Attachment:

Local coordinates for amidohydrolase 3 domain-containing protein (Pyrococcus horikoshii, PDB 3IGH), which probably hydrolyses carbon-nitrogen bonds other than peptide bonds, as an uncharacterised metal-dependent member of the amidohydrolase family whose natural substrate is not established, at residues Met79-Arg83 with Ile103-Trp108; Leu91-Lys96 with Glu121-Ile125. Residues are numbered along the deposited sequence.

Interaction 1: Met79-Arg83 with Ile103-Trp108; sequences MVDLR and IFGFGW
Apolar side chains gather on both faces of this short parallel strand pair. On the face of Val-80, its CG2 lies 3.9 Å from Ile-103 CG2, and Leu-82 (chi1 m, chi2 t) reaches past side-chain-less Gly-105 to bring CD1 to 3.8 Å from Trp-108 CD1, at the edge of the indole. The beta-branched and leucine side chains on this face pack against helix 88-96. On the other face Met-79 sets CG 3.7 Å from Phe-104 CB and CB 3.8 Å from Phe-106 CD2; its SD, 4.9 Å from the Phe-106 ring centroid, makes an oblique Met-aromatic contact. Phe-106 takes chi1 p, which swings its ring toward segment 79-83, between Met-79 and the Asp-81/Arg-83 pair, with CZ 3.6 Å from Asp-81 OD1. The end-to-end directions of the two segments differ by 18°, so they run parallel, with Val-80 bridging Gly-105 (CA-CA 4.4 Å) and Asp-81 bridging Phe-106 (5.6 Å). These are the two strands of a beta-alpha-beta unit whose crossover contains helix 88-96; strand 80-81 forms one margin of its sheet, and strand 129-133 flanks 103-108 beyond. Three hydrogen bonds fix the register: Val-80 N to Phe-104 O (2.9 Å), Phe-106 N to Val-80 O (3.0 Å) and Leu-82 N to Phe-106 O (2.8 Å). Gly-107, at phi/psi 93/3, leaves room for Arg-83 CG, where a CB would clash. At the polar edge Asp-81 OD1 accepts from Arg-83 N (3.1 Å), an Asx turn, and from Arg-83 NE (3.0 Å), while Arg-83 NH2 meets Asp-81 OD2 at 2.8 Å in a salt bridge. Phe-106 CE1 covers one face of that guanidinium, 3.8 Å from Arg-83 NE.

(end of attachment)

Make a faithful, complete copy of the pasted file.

Local coordinates for amidohydrolase 3 domain-containing protein (Pyrococcus horikoshii, PDB 3IGH), which probably hydrolyses carbon-nitrogen bonds other than peptide bonds, as an uncharacterised metal-dependent member of the amidohydrolase family whose natural substrate is not established, at residues Met79-Arg83 with Ile103-Trp108; Leu91-Lys96 with Glu121-Ile125. Residues are numbered along the deposited sequence.

Interaction 1: Met79-Arg83 with Ile103-Trp108; sequences MVDLR and IFGFGW
Apolar side chains gather on both faces of this short parallel strand pair. On the face of Val-80, its CG2 lies 3.9 Å from Ile-103 CG2, and Leu-82 (chi1 m, chi2 t) reaches past side-chain-less Gly-105 to bring CD1 to 3.8 Å from Trp-108 CD1, at the edge of the indole. The beta-branched and leucine side chains on this face pack against helix 88-96. On the other face Met-79 sets CG 3.7 Å from Phe-104 CB and CB 3.8 Å from Phe-106 CD2; its SD, 4.9 Å from the Phe-106 ring centroid, makes an oblique Met-aromatic contact. Phe-106 takes chi1 p, which swings its ring toward segment 79-83, between Met-79 and the Asp-81/Arg-83 pair, with CZ 3.6 Å from Asp-81 OD1. The end-to-end directions of the two segments differ by 18°, so they run parallel, with Val-80 bridging Gly-105 (CA-CA 4.4 Å) and Asp-81 bridging Phe-106 (5.6 Å). These are the two strands of a beta-alpha-beta unit whose crossover contains helix 88-96; strand 80-81 forms one margin of its sheet, and strand 129-133 flanks 103-108 beyond. Three hydrogen bonds fix the register: Val-80 N to Phe-104 O (2.9 Å), Phe-106 N to Val-80 O (3.0 Å) and Leu-82 N to Phe-106 O (2.8 Å). Gly-107, at phi/psi 93/3, leaves room for Arg-83 CG, where a CB would clash. At the polar edge Asp-81 OD1 accepts from Arg-83 N (3.1 Å), an Asx turn, and from Arg-83 NE (3.0 Å), while Arg-83 NH2 meets Asp-81 OD2 at 2.8 Å in a salt bridge. Phe-106 CE1 covers one face of that guanidinium, 3.8 Å from Arg-83 NE.